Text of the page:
Mitochondria are the principle site of oxidative energy metabolism in eukaryotic cells. During normal respiration, mitochondria produce ROS, mostly in the form of superoxide [14], and it is estimated that up to two percent of oxygen consumed by an adult human is converted to mitochondrial superoxide [15]. Overproduction of mitochondrial ROS is associated with early onset and progression of atherosclerosis [16]. Compounding these relationships, the mitochondrial genome contains inherited polymorphisms that define the mitochondrial haplogroups and are proposed to alter the coupling of the respiratory chain [17]. Such alterations affect the level of endogenous ROS production of the mitochondria [18]; more tightly coupled respiratory chains are more efficient, producing more adenosine triphosphate and less heat, but greater amounts of ROS as a byproduct. Haplogroups H, U, JT, and IWX make up approximately 90% of European Caucasians. Compared to equatorial haplogroups, mitochondria of European haplogroups are relatively uncoupled. Within the common European haplogroups, H is relatively tightly coupled; it is associated with increased oxidative damage and increased risk of diseases of aging, such as Parkinson's disease [19], [20]. Less tightly coupled haplogroup U has been shown to be protective of Alzheimer's disease and Parkinson's disease; it has also been associated with increased longevity among Irish and Finnish populations [19]. This protective effect may be due to the decreased ROS production through the relatively uncoupled respiratory chain. Apparent involvement of mitochondria in the cellular responses to pollution exposures suggests that these genetically-determined differences in mitochondrial ROS production may result in different susceptibility to the pro-oxidant effects of air pollutants.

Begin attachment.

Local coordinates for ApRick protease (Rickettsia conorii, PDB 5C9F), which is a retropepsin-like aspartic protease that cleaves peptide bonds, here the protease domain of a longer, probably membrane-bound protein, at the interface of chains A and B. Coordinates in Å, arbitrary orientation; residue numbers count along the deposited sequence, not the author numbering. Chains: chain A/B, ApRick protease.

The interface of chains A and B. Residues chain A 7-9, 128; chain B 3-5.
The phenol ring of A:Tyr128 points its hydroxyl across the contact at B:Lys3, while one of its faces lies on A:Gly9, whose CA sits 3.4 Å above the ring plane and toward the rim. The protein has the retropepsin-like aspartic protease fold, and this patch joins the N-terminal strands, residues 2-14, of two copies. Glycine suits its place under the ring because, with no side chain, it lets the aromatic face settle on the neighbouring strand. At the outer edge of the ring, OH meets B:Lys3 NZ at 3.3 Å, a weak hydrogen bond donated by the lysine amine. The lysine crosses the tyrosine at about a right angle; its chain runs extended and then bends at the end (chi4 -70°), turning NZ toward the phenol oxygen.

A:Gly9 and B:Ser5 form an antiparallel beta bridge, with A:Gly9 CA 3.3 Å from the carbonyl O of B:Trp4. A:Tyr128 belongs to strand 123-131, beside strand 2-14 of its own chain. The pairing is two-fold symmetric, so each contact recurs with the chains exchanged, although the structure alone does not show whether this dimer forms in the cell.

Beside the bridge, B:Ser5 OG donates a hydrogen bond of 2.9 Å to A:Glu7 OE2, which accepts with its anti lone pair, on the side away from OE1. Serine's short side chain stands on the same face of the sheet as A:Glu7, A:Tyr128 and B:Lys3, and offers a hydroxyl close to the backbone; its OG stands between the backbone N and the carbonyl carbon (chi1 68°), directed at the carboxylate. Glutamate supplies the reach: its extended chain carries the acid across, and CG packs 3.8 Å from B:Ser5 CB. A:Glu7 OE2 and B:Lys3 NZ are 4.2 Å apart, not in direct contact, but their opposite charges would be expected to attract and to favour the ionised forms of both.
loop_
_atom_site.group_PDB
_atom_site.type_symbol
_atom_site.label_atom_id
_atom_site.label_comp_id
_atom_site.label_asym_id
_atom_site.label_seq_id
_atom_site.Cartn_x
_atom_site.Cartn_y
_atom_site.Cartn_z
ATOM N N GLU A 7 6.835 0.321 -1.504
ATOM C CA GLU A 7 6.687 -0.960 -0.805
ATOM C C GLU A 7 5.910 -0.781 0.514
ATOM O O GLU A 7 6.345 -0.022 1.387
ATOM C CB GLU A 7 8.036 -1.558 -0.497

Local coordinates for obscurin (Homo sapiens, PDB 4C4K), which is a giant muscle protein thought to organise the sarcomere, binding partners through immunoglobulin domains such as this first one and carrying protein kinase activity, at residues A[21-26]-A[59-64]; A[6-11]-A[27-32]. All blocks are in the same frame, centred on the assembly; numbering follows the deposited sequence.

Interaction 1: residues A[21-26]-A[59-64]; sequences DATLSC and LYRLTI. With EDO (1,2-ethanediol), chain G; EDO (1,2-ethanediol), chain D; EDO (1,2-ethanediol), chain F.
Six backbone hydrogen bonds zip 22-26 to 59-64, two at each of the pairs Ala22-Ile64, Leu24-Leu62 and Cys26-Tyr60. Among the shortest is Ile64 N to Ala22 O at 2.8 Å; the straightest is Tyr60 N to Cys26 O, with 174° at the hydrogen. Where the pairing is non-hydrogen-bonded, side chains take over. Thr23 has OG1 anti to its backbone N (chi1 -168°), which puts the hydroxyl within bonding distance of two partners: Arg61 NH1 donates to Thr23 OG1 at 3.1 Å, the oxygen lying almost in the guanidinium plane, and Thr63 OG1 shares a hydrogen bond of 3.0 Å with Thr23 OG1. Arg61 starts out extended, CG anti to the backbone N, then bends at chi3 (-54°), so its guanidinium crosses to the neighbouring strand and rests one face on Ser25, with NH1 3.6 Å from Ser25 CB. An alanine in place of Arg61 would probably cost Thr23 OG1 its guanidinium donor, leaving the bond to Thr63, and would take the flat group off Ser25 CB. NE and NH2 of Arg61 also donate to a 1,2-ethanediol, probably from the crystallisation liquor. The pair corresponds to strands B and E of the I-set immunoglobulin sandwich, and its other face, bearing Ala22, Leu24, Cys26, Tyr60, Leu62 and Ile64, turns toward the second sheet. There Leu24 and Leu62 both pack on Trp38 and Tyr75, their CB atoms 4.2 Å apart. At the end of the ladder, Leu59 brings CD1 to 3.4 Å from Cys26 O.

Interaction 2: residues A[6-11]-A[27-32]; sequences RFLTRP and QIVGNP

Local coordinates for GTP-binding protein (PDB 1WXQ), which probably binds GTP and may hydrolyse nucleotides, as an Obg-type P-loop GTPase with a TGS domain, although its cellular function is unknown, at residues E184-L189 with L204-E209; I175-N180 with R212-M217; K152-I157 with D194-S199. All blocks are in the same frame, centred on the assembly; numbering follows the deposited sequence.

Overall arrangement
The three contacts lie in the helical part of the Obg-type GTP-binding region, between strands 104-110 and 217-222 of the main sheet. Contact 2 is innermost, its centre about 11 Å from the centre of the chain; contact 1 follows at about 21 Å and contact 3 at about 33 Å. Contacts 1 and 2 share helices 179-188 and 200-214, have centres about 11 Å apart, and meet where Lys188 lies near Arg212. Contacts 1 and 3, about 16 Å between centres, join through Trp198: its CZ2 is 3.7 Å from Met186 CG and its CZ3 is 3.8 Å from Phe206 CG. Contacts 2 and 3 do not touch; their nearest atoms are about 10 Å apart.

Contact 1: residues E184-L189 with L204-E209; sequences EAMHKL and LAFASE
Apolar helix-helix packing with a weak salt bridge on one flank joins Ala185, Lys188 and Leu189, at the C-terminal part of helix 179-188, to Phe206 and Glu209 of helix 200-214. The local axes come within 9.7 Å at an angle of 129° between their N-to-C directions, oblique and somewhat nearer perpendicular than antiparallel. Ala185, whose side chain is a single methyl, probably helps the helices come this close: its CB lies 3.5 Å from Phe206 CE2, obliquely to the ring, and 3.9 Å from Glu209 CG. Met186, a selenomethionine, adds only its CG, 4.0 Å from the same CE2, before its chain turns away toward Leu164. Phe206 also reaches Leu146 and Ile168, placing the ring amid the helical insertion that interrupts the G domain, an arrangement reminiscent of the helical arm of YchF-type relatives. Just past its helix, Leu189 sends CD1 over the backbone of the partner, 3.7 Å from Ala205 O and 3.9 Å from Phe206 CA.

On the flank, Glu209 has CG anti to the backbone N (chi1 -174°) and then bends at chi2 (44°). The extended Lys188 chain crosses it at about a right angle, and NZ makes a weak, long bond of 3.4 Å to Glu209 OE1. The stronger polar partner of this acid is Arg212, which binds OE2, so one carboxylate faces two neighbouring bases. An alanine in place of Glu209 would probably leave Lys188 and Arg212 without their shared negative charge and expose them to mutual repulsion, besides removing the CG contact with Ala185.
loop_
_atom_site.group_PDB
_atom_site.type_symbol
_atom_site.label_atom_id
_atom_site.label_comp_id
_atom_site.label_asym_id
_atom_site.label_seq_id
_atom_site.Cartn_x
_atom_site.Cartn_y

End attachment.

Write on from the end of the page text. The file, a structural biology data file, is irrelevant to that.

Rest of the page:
Because haplogroup alters mitochondrial ROS production, we hypothesize that mitochondrial haplogroup will modify our previously reported associations of proinflammatory biomarkers with air pollution exposures [7], [9], [21]. The objective of this study was to test our hypothesis that haplogroup is an effect modifier of the relation between proinflammatory biomarkers and air pollution. Haplogroups H and U are European haplogroups with established clinical and cellular differences and substantially contrasting levels of respiratory chain coupling as described above. Because there is mechanistic reason to expect these specific groups to differ in oxidative stress-related outcomes, only those subjects found to be H or U were included in the main analysis.

Methods

Design and population